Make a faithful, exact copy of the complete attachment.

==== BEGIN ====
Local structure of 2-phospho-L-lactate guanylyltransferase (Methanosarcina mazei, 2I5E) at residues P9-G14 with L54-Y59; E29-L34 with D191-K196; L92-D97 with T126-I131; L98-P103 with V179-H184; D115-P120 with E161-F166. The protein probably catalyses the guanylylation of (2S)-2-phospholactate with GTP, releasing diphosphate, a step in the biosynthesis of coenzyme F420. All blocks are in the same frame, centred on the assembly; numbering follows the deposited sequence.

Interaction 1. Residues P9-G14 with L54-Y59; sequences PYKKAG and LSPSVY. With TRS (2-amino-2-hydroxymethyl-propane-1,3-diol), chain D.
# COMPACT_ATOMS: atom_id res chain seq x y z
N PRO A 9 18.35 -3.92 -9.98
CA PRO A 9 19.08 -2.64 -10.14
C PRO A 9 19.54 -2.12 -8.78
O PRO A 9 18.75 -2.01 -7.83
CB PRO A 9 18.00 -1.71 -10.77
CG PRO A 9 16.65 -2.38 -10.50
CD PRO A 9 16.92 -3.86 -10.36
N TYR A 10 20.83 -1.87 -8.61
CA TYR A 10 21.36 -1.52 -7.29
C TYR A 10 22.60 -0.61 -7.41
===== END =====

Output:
Local structure of 2-phospho-L-lactate guanylyltransferase (Methanosarcina mazei, 2I5E) at residues P9-G14 with L54-Y59; E29-L34 with D191-K196; L92-D97 with T126-I131; L98-P103 with V179-H184; D115-P120 with E161-F166. The protein probably catalyses the guanylylation of (2S)-2-phospholactate with GTP, releasing diphosphate, a step in the biosynthesis of coenzyme F420. All blocks are in the same frame, centred on the assembly; numbering follows the deposited sequence.

Interaction 1. Residues P9-G14 with L54-Y59; sequences PYKKAG and LSPSVY. With TRS (2-amino-2-hydroxymethyl-propane-1,3-diol), chain D.
# COMPACT_ATOMS: atom_id res chain seq x y z
N PRO A 9 18.35 -3.92 -9.98
CA PRO A 9 19.08 -2.64 -10.14
C PRO A 9 19.54 -2.12 -8.78
O PRO A 9 18.75 -2.01 -7.83
CB PRO A 9 18.00 -1.71 -10.77
CG PRO A 9 16.65 -2.38 -10.50
CD PRO A 9 16.92 -3.86 -10.36
N TYR A 10 20.83 -1.87 -8.61
CA TYR A 10 21.36 -1.52 -7.29
C TYR A 10 22.60 -0.61 -7.41